FaithWorld

Giant Jesus statue rises above Polish countryside

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A statue of Jesus Christ that its builders say will be the largest in the world is fast rising from a Polish cabbage field and local officials hope it will become a beacon for tourists. The builders expect to attach the arms, head and crown to the robed torso in coming days, weather and cranes permitting, completing a project conceived by local Catholic priest Sylwester Zawadzki and paid for by private donations.

Standing on an artificial mound, the plaster and fiber glass statue will stand some 52 meters (57 yards) when completed, taller than the famous statue of Christ the Redeemer with outstretched arms that gazes over Rio de Janeiro in Brazil, Polish officials say.

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“I’m happy because this project will bring publicity to our town, not only in Poland but also from the global media. Other countries are showing a lot of interest,” said Dariusz Bekisz, mayor of Swiebodzin, a town of about 21,000 people in western Poland some 100 km (60 miles) from the German border.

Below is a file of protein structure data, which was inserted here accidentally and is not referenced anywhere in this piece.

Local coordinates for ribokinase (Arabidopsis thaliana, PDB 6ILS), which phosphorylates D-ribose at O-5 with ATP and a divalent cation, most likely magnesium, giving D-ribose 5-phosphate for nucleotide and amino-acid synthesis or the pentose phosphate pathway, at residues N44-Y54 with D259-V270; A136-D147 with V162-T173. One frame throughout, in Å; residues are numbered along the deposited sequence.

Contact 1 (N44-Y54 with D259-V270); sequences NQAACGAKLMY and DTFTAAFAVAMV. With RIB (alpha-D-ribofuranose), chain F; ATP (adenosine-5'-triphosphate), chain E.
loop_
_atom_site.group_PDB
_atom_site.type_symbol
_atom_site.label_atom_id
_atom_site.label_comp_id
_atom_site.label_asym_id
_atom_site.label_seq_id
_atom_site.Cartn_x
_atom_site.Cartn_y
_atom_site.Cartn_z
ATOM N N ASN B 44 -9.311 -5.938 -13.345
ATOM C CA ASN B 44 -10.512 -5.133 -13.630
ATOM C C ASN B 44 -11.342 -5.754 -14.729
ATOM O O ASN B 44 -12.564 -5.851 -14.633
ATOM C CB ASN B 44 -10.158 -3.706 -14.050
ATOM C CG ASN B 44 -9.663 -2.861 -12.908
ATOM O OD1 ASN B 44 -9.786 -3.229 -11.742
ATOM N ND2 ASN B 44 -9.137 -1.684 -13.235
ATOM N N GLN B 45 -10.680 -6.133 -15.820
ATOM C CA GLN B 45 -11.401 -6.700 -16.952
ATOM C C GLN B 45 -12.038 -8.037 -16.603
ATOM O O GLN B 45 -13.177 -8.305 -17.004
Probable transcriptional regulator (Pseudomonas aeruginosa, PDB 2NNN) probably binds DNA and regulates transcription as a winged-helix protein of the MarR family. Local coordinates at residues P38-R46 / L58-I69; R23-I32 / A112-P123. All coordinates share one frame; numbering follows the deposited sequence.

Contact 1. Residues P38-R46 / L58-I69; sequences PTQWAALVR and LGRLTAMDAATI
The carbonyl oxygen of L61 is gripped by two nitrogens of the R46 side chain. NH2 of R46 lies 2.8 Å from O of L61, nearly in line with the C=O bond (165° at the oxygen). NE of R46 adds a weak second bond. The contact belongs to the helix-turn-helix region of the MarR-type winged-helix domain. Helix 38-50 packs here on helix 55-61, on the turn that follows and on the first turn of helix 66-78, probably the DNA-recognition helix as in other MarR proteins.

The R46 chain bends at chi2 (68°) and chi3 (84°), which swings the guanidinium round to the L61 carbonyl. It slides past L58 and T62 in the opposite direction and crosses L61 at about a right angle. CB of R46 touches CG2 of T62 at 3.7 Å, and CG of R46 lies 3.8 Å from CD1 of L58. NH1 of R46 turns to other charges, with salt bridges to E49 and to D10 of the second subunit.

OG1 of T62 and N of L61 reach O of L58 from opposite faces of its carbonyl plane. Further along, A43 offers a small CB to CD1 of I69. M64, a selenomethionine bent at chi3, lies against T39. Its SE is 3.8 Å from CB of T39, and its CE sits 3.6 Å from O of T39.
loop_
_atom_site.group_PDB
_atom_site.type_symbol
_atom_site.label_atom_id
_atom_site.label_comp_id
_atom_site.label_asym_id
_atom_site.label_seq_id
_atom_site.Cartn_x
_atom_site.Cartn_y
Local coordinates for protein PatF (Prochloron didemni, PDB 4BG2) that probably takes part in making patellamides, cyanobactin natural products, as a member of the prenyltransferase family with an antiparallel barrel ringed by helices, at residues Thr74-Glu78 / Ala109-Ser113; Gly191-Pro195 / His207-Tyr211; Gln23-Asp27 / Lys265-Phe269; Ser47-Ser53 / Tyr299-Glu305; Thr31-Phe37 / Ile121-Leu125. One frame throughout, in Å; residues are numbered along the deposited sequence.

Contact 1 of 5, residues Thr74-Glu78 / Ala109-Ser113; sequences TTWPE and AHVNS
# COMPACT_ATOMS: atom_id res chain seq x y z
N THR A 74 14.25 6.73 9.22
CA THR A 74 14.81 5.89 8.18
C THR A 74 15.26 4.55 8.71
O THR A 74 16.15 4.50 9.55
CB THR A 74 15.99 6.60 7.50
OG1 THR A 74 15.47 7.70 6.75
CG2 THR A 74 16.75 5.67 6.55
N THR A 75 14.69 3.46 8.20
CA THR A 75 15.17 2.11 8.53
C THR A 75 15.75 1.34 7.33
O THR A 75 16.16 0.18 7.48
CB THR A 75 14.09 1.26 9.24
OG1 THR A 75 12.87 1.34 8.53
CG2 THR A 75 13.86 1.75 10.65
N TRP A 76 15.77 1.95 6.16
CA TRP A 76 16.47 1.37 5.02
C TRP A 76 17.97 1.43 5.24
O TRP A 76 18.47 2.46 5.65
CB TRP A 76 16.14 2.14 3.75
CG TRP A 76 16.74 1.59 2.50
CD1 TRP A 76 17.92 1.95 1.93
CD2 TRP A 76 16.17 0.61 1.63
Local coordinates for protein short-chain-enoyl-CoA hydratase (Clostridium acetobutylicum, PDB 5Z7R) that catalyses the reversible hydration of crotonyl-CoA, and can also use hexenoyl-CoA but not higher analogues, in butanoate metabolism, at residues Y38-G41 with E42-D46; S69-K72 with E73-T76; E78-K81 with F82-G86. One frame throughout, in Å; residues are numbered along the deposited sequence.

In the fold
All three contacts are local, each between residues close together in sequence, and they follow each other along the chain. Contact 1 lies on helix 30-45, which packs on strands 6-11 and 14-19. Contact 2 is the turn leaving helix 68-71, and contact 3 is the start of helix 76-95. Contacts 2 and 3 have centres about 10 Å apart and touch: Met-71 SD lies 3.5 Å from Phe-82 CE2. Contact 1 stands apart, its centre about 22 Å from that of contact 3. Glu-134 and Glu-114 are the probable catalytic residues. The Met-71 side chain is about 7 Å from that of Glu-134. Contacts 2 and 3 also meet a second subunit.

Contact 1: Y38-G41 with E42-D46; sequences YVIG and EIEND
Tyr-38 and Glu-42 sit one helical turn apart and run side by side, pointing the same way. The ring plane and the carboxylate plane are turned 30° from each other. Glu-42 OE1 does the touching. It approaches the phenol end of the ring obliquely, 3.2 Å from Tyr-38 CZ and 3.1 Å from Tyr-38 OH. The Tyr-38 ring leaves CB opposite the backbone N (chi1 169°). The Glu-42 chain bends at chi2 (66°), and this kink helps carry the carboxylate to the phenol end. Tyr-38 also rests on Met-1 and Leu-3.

“The priest, Father Zawadzki, is a man of action who always, throughout his life, has built and created… In the future we’re going to have to think about bringing the carnival to Swiebodzin too, just as in Rio,” he joked.

Read the full story by Ewa Rejzler and Sam Harcourt here.

jesus 3 (Photos: Jesus statue under construction in Swiebodzin, 4 Nov 2010/Kacper Pempel)

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Peruvian faithful pay homage to Lord of Miracles

peru (Photo: The “Lord of the Miracles” painting during a procession in Lima October 18, 2010/Enrique Castro-Mendivil)

Thousands of worshippers dressed in purple robes paraded a revered icon through Peru’s capital this week in a tradition dating from 1687 when a mural depicting the same image of Jesus escaped unscathed in a powerful earthquake.

The procession of the Señor de los Milagros (Lord of Miracles), a mural picturing a dark-skinned Christ that is said to have been painted in a shrine by an Angolan slave, has drawn crowds of Roman Catholic devotees for centuries.

The icon is a copy of the mural, which is revered for its powers to cure the sick and protect against tremors in the Andean country. Originally worshipped by Afro-Peruvians, the Señor de los Milagros has become Peru’s best-known icon and has inspired worshipers around the world.

from Fan Fare:

Hollywood and religion. Double standards, or fair game for satire?

Should all religions be taboo when it comes to comedy and satire?